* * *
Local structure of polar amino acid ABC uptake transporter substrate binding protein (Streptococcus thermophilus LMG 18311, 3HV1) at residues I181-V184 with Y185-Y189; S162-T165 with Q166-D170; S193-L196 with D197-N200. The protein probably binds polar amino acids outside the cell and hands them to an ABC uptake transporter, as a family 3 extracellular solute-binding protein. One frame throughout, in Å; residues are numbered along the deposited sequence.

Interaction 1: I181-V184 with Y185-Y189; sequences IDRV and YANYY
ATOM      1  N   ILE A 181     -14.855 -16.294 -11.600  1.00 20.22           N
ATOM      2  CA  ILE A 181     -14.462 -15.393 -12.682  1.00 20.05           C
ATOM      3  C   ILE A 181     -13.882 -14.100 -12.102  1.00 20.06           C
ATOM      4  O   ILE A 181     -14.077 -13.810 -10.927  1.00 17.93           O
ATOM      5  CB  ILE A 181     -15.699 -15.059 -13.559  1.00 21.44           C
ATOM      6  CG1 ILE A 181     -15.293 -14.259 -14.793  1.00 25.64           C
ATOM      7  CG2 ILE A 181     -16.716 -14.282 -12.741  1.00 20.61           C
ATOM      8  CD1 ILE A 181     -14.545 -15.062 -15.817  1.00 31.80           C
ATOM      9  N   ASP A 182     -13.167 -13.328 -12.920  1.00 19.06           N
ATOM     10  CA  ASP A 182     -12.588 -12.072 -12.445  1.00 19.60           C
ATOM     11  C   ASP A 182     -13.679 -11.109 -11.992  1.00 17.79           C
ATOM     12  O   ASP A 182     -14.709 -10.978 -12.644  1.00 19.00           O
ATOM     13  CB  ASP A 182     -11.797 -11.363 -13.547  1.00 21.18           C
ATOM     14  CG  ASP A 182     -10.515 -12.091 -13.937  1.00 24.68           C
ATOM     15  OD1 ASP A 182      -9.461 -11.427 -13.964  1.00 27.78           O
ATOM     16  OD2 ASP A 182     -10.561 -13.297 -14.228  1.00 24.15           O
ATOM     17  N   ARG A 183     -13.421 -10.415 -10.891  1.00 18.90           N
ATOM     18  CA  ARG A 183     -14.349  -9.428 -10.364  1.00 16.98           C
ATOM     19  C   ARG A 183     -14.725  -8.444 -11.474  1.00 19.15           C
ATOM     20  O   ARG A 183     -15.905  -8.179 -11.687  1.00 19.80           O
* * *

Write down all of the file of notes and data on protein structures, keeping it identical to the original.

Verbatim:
Local structure of polar amino acid ABC uptake transporter substrate binding protein (Streptococcus thermophilus LMG 18311, 3HV1) at residues I181-V184 with Y185-Y189; S162-T165 with Q166-D170; S193-L196 with D197-N200. The protein probably binds polar amino acids outside the cell and hands them to an ABC uptake transporter, as a family 3 extracellular solute-binding protein. One frame throughout, in Å; residues are numbered along the deposited sequence.

Interaction 1: I181-V184 with Y185-Y189; sequences IDRV and YANYY
ATOM      1  N   ILE A 181     -14.855 -16.294 -11.600  1.00 20.22           N
ATOM      2  CA  ILE A 181     -14.462 -15.393 -12.682  1.00 20.05           C
ATOM      3  C   ILE A 181     -13.882 -14.100 -12.102  1.00 20.06           C
ATOM      4  O   ILE A 181     -14.077 -13.810 -10.927  1.00 17.93           O
ATOM      5  CB  ILE A 181     -15.699 -15.059 -13.559  1.00 21.44           C
ATOM      6  CG1 ILE A 181     -15.293 -14.259 -14.793  1.00 25.64           C
ATOM      7  CG2 ILE A 181     -16.716 -14.282 -12.741  1.00 20.61           C
ATOM      8  CD1 ILE A 181     -14.545 -15.062 -15.817  1.00 31.80           C
ATOM      9  N   ASP A 182     -13.167 -13.328 -12.920  1.00 19.06           N
ATOM     10  CA  ASP A 182     -12.588 -12.072 -12.445  1.00 19.60           C
ATOM     11  C   ASP A 182     -13.679 -11.109 -11.992  1.00 17.79           C
ATOM     12  O   ASP A 182     -14.709 -10.978 -12.644  1.00 19.00           O
ATOM     13  CB  ASP A 182     -11.797 -11.363 -13.547  1.00 21.18           C
ATOM     14  CG  ASP A 182     -10.515 -12.091 -13.937  1.00 24.68           C
ATOM     15  OD1 ASP A 182      -9.461 -11.427 -13.964  1.00 27.78           O
ATOM     16  OD2 ASP A 182     -10.561 -13.297 -14.228  1.00 24.15           O
ATOM     17  N   ARG A 183     -13.421 -10.415 -10.891  1.00 18.90           N
ATOM     18  CA  ARG A 183     -14.349  -9.428 -10.364  1.00 16.98           C
ATOM     19  C   ARG A 183     -14.725  -8.444 -11.474  1.00 19.15           C
ATOM     20  O   ARG A 183     -15.905  -8.179 -11.687  1.00 19.80           O